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AMVA4NewPhysics

A Marie Sklodowska-Curie ITN funded by the Horizon2020 program of the European Commission

Month

February 2017

Anomaly! Now Available As E-Book

by Tommaso Dorigo

Today I would like to mention that my book “Anomaly! Collider Physics and the Quest for New Phenomena at Fermilab” is now available for purchase as E-Book at its World Scientific site.
For the occasional readers and the absent-minded regulars, below I paste a summary of what the book is about, the endorsements it received from distinguished scientists in the field, and a few links to reviews in internet resources. The web site of the book at World Scientific is here. At the WS site you Continue reading “Anomaly! Now Available As E-Book”

Tagging and probing

by Alexander Held

The winter conferences are approaching, where both ATLAS and CMS are aiming to show their latest scientific results with the data gathered in the last year. 2016 saw a huge increase in the size of this dataset, which results in a drastic increase in sensitivity to some of the phenomena we are searching for. A large amount of work goes into understanding this data and ensuring that the models we are Continue reading “Tagging and probing”

At school again – outreach event in Venice

by Alessia Saggio

I am back again in Lausanne for my third secondment foreseen by the AMVA4NewPhysics network after one week spent in Italy to attend a Soft-Skill workshop (Giles and Fabricio already talked about it in the last posts on this blog) and to give a conference to some high school students about the Higgs boson discovery at CERN.

As pointed out by Tommaso in this post, this year some students are involved in a very interesting project that aims at combining together art and Continue reading “At school again – outreach event in Venice”

Language and communication

by Giles Strong

An Englishman, two Italians, a Spaniard, a German, a Pole, and a Venezuelan walk into to a bar; the barman looks over and exclaims “What is this, some kind of European research-network?”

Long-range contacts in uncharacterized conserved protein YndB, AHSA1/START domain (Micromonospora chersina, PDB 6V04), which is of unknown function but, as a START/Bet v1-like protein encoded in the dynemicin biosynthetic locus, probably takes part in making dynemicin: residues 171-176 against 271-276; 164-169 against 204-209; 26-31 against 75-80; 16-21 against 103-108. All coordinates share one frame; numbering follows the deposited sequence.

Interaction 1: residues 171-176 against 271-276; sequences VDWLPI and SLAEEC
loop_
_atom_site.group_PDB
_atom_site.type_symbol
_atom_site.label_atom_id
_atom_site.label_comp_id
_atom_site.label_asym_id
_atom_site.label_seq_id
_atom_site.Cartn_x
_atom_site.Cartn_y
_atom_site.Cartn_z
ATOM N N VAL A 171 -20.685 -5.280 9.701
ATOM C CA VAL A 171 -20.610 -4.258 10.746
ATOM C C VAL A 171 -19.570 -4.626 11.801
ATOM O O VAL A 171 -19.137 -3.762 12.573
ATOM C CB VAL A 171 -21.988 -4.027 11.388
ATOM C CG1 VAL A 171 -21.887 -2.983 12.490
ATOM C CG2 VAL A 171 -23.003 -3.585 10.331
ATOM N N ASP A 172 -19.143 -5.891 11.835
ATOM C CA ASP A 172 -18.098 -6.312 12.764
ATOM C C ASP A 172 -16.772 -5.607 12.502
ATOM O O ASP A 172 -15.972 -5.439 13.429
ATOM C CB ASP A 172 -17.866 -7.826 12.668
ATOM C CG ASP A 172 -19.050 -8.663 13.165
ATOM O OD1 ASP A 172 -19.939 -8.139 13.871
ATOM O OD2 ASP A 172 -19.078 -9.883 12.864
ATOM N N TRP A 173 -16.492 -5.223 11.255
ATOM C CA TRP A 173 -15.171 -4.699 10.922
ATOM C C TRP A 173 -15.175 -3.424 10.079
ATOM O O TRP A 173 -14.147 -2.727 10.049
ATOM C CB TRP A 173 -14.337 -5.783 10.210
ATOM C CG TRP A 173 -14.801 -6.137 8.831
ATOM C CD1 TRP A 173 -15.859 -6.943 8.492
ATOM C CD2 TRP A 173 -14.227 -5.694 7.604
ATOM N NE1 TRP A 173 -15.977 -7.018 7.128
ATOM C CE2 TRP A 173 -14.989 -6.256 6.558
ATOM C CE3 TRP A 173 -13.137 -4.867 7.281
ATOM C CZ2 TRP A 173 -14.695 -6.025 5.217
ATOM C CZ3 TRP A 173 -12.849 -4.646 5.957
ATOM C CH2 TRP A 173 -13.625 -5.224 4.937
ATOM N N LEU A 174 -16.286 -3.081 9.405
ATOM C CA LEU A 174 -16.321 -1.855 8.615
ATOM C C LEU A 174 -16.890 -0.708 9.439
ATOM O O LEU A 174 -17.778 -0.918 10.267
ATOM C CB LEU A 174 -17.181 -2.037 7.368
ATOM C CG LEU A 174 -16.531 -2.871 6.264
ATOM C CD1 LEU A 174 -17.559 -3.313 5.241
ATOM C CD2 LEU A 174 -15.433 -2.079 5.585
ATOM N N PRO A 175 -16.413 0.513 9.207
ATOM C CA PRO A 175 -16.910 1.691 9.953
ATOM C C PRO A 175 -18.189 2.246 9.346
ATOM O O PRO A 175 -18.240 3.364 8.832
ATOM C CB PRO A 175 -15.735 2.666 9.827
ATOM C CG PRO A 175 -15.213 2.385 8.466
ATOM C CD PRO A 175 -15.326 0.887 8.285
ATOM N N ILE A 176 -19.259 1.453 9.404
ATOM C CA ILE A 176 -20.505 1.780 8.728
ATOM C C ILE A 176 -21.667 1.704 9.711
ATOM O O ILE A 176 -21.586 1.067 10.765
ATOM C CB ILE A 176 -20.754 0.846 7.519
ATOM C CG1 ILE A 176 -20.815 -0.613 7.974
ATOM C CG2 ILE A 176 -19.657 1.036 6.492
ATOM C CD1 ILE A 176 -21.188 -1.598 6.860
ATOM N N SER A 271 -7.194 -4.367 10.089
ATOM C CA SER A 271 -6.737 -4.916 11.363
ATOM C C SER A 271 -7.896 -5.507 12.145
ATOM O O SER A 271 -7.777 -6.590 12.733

I’d been drafting a similar post to this a few months ago, but without a central point, it felt a bit flat and I never published it. But with seven of the ESRs from our network gathered in one place for a workshop in communication skills, I might finally Continue reading “Language and communication”

Padova: What to Expect

by Fabricio Jimenez

The time for my first secondment is about to arrive and I have to say that reading previous stories in this blog has set the bar high for this new experience. We are aiming to start a collaborative work between my lab at Blaise Pascal University and the Statistics Department at the University of Padova (UNIPD), with two secondments planned: mine during next February in Padova and Greg’s here in Clermont-Ferrand in a Continue reading “Padova: What to Expect”

New Decay Of Lambda_b Seen By LHCb!

by Tommaso Dorigo

The so-called Lambda_b baryon is a well-studied particle nowadays, with several experiments having measured its main production properties and decay modes in the course of the past two decades. It is a particle made of quarks: three of them, like the proton and the neutron. Being electrically neutral, it is easily likened to the neutron, which has a quark composition “udd”. In the space of quark configurations, the Lambda_b is in fact obtained by exchanging a down-type Continue reading “New Decay Of Lambda_b Seen By LHCb!”

A Slow-Motion Particle Collision

by Tommaso Dorigo

Lubos Motl published the other day in his crazily active blog a very nice new review of “Anomaly! Collider Physics and the Quest for New Phenomena at Fermilab“. The review is authored by Tristan du Pree, a colleague of mine who has worked in CMS until very recently – now he moved to a new job and changed to ATLAS! (BTW  thanks Lubos, and thanks Tristan!)

I liked a lot Tristan’s commentary of my work, and since he mentions with quite appreciative terms the slow-motion description of a peculiar collision I offer in my book, I figured I’d paste that below. But before I do that, let Continue reading “A Slow-Motion Particle Collision”

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